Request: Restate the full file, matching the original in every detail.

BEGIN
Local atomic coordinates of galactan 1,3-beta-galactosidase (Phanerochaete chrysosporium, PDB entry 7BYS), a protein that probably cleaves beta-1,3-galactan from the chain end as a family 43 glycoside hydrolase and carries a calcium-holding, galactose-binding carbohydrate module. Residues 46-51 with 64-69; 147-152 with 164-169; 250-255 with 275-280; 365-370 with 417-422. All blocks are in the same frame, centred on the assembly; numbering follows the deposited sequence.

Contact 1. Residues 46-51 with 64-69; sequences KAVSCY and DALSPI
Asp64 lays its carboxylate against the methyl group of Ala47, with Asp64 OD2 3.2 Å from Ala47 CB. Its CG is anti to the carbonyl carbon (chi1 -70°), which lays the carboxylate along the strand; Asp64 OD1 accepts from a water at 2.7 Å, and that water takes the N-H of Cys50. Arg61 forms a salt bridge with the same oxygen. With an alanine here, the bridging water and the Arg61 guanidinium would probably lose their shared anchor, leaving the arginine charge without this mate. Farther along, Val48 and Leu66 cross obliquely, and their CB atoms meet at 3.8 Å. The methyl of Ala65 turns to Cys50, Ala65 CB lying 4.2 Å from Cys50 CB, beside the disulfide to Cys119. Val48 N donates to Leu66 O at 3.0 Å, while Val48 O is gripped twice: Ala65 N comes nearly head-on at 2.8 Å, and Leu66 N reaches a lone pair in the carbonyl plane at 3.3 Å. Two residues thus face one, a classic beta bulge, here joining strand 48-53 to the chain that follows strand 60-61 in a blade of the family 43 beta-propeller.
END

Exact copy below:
Local atomic coordinates of galactan 1,3-beta-galactosidase (Phanerochaete chrysosporium, PDB entry 7BYS), a protein that probably cleaves beta-1,3-galactan from the chain end as a family 43 glycoside hydrolase and carries a calcium-holding, galactose-binding carbohydrate module. Residues 46-51 with 64-69; 147-152 with 164-169; 250-255 with 275-280; 365-370 with 417-422. All blocks are in the same frame, centred on the assembly; numbering follows the deposited sequence.

Contact 1. Residues 46-51 with 64-69; sequences KAVSCY and DALSPI
Asp64 lays its carboxylate against the methyl group of Ala47, with Asp64 OD2 3.2 Å from Ala47 CB. Its CG is anti to the carbonyl carbon (chi1 -70°), which lays the carboxylate along the strand; Asp64 OD1 accepts from a water at 2.7 Å, and that water takes the N-H of Cys50. Arg61 forms a salt bridge with the same oxygen. With an alanine here, the bridging water and the Arg61 guanidinium would probably lose their shared anchor, leaving the arginine charge without this mate. Farther along, Val48 and Leu66 cross obliquely, and their CB atoms meet at 3.8 Å. The methyl of Ala65 turns to Cys50, Ala65 CB lying 4.2 Å from Cys50 CB, beside the disulfide to Cys119. Val48 N donates to Leu66 O at 3.0 Å, while Val48 O is gripped twice: Ala65 N comes nearly head-on at 2.8 Å, and Leu66 N reaches a lone pair in the carbonyl plane at 3.3 Å. Two residues thus face one, a classic beta bulge, here joining strand 48-53 to the chain that follows strand 60-61 in a blade of the family 43 beta-propeller.